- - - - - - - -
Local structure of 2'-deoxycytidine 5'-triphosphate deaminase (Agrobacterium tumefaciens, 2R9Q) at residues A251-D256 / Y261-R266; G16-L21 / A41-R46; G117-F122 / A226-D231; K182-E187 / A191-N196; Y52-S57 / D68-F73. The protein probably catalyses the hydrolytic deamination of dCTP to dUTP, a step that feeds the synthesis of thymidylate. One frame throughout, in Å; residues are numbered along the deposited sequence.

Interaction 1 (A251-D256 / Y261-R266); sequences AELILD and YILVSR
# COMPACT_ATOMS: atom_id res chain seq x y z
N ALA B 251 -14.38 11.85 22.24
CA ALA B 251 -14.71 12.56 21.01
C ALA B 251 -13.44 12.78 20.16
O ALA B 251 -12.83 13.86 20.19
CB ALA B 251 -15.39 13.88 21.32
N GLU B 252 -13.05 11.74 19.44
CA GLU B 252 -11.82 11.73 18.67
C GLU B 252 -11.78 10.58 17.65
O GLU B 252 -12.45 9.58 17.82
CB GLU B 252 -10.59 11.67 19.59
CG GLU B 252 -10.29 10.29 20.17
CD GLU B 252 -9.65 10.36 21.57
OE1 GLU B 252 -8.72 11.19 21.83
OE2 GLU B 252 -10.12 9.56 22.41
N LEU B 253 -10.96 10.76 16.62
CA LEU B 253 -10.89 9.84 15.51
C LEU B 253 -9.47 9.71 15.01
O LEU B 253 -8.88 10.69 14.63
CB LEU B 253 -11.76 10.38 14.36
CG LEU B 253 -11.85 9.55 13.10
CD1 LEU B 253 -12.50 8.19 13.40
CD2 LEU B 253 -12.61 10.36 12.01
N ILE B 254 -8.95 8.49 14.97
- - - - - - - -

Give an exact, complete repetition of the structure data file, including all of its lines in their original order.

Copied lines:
Local structure of 2'-deoxycytidine 5'-triphosphate deaminase (Agrobacterium tumefaciens, 2R9Q) at residues A251-D256 / Y261-R266; G16-L21 / A41-R46; G117-F122 / A226-D231; K182-E187 / A191-N196; Y52-S57 / D68-F73. The protein probably catalyses the hydrolytic deamination of dCTP to dUTP, a step that feeds the synthesis of thymidylate. One frame throughout, in Å; residues are numbered along the deposited sequence.

Interaction 1 (A251-D256 / Y261-R266); sequences AELILD and YILVSR
# COMPACT_ATOMS: atom_id res chain seq x y z
N ALA B 251 -14.38 11.85 22.24
CA ALA B 251 -14.71 12.56 21.01
C ALA B 251 -13.44 12.78 20.16
O ALA B 251 -12.83 13.86 20.19
CB ALA B 251 -15.39 13.88 21.32
N GLU B 252 -13.05 11.74 19.44
CA GLU B 252 -11.82 11.73 18.67
C GLU B 252 -11.78 10.58 17.65
O GLU B 252 -12.45 9.58 17.82
CB GLU B 252 -10.59 11.67 19.59
CG GLU B 252 -10.29 10.29 20.17
CD GLU B 252 -9.65 10.36 21.57
OE1 GLU B 252 -8.72 11.19 21.83
OE2 GLU B 252 -10.12 9.56 22.41
N LEU B 253 -10.96 10.76 16.62
CA LEU B 253 -10.89 9.84 15.51
C LEU B 253 -9.47 9.71 15.01
O LEU B 253 -8.88 10.69 14.63
CB LEU B 253 -11.76 10.38 14.36
CG LEU B 253 -11.85 9.55 13.10
CD1 LEU B 253 -12.50 8.19 13.40
CD2 LEU B 253 -12.61 10.36 12.01
N ILE B 254 -8.95 8.49 14.97